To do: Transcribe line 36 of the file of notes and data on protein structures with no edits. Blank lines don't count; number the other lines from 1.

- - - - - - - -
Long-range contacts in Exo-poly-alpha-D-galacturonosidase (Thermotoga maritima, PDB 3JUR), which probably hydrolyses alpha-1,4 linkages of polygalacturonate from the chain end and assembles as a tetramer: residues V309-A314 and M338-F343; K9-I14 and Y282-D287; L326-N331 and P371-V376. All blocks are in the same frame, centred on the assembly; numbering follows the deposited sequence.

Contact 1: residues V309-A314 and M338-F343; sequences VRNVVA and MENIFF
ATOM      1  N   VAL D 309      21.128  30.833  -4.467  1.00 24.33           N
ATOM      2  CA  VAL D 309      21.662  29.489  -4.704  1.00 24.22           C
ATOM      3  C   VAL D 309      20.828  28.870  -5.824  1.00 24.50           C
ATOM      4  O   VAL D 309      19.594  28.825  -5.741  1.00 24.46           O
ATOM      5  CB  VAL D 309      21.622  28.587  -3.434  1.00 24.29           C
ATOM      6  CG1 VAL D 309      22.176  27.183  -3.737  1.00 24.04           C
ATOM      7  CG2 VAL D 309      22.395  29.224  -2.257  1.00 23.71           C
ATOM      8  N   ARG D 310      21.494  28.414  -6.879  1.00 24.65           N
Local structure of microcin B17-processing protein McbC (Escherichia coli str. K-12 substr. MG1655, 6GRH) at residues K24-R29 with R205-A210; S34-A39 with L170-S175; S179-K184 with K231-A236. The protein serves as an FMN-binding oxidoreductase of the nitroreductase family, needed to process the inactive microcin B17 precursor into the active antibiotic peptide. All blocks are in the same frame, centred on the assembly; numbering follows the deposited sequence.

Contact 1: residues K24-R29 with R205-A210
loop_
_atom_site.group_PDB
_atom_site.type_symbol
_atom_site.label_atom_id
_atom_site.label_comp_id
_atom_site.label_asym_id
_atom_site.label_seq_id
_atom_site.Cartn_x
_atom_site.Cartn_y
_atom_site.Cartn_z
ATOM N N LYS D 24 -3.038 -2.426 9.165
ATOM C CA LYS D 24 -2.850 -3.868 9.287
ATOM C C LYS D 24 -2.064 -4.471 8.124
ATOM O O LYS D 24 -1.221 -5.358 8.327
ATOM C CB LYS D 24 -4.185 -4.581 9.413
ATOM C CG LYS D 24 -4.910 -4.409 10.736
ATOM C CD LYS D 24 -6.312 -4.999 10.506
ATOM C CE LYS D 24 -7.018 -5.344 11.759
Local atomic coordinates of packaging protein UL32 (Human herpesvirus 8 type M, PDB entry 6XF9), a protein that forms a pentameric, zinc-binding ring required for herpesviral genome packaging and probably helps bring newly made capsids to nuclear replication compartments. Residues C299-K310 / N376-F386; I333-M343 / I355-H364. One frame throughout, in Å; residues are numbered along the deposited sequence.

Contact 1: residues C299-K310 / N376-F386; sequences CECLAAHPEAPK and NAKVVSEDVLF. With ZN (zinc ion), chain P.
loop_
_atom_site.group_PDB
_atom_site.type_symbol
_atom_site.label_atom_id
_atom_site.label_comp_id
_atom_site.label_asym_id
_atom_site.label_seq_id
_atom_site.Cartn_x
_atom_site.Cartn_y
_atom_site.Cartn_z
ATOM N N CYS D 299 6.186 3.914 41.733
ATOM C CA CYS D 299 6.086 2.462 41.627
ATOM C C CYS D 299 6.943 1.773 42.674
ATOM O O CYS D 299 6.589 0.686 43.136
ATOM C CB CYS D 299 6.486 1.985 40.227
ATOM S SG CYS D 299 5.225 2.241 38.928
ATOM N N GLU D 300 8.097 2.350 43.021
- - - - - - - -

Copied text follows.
_atom_site.label_atom_id